After stint in AHL, Hoglander displaying newfound confidence with Canucks

Rick Tocchet discusses the Canucks' 10-0 loss to the Calgary Flames in pre-season and says it's something for him and the rest of the team to learn from although he doesn't put as much weight on the loss due to players still finding their feet.

VANCOUVER — During a five-on-five drill during Tuesday’s practice, which the Vancouver Canucks conducted with far more intensity and talent than they possessed in Sunday’s 10-0 pre-season embarrassment against the Calgary Flames, Nils Hoglander jolted Filip Hronek along the boards to separate his teammate from the puck.

It wasn’t quite the seismic wallop Hoglander delivered Sunday on Flames defenceman Dennis Gilbert while establishing body position on a forecheck. But Hronek didn’t appreciate getting shouldered into the boards and responded with a whack to the back of Hoglander, who zipped away to continue the drill.

“That was a good practice,” Hoglander declared later. “I think everyone was ready to go today. We need every day to be like this.”

Every day has been like this for Hoglander since the Canucks opened their National Hockey League training camp on Thursday.

Trying to re-establish himself as a Canuck after the first stage of his NHL career took what he hopes was a U-turn last season to Abbotsford and the American Hockey League, Hoglander has looked fast, sharp, fit and engaged since he arrived at camp and discovered he would fill in for injured winger Ilya Mikheyev on the top line beside Elias Pettersson and Andrei Kuzmenko.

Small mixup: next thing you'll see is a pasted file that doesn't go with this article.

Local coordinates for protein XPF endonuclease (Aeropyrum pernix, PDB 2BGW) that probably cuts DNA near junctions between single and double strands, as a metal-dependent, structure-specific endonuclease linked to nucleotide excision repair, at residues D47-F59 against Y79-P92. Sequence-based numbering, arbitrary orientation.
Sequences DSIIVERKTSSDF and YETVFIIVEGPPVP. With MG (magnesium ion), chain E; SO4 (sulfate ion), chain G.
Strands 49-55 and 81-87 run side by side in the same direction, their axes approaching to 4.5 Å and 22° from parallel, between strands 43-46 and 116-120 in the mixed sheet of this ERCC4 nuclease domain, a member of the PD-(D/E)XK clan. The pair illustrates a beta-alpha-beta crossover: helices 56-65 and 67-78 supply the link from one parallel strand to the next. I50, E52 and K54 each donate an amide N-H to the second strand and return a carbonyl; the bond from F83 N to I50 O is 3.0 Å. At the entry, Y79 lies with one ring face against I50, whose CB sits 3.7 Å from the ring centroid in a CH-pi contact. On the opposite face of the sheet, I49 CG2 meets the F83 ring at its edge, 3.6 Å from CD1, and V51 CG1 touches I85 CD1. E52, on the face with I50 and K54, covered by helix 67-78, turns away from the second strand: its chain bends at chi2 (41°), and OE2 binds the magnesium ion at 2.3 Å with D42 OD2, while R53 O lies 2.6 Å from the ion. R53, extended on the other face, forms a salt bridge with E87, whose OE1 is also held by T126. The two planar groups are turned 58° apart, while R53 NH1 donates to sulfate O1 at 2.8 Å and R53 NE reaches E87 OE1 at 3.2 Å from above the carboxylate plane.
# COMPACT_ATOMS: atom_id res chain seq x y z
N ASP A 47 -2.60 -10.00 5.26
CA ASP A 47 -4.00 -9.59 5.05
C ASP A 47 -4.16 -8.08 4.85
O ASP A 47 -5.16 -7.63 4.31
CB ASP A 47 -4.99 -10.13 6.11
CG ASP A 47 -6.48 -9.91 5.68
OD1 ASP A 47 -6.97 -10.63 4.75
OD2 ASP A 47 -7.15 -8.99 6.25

Hoglander has been everything a coaching staff wants to see from someone trying to make an NHL team. The Swede has been everything that Dakota Joshua, for instance, has not. A rugged winger and roster incumbent, Joshua was criticized Tuesday by coach Rick Tocchet, who said the 27-year-old needs to “pick it up” if he wants to make the Canucks.

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Hoglander has also significantly outperformed Vasily Podkolzin, another young, talented winger trying to find his NHL footing. Heck, he has probably outperformed Pettersson, who is not only Hoglander’s centre but his landlord.

But Mikheyev is getting closer, literally and figuratively. The speedy two-way winger, a regular with Pettersson and Kuzmenko until his season ended last January with ACL surgery, partially participated in Tuesday’s practice at the University of British Columbia.  

Mikheyev did not take contact, left the session early and did not speak to reporters.

“I know they had pretty good chemistry last year,” Hoglander told Sportsnet. “I just want to show that I can play there. But if not, I can play somewhere else. I think that’s what I want to show. You never know, people are always going to get hurt or something. 

“Every year is an important camp. But I feel this year, I really want to show that I want to be a part of the team and ready from the start. Show that I’m going to be on the team this year and help the team to win.”

The team he helped win last season was the Abbotsford Canucks. 

After spending his first 2 ½ seasons with the organization in the NHL, Hoglander was demoted to the AHL in December after exasperating previous Canuck coach Bruce Boudreau with misreads and poor decisions.

And unlike other prospects like Podkolzin and Nils Aman who were sent to Abbotsford for remedial work, Hoglander did not return to Vancouver but spent the rest of the season in the AHL where he was coached by Jeremy Colliton and counselled by Henrik and Daniel Sedin.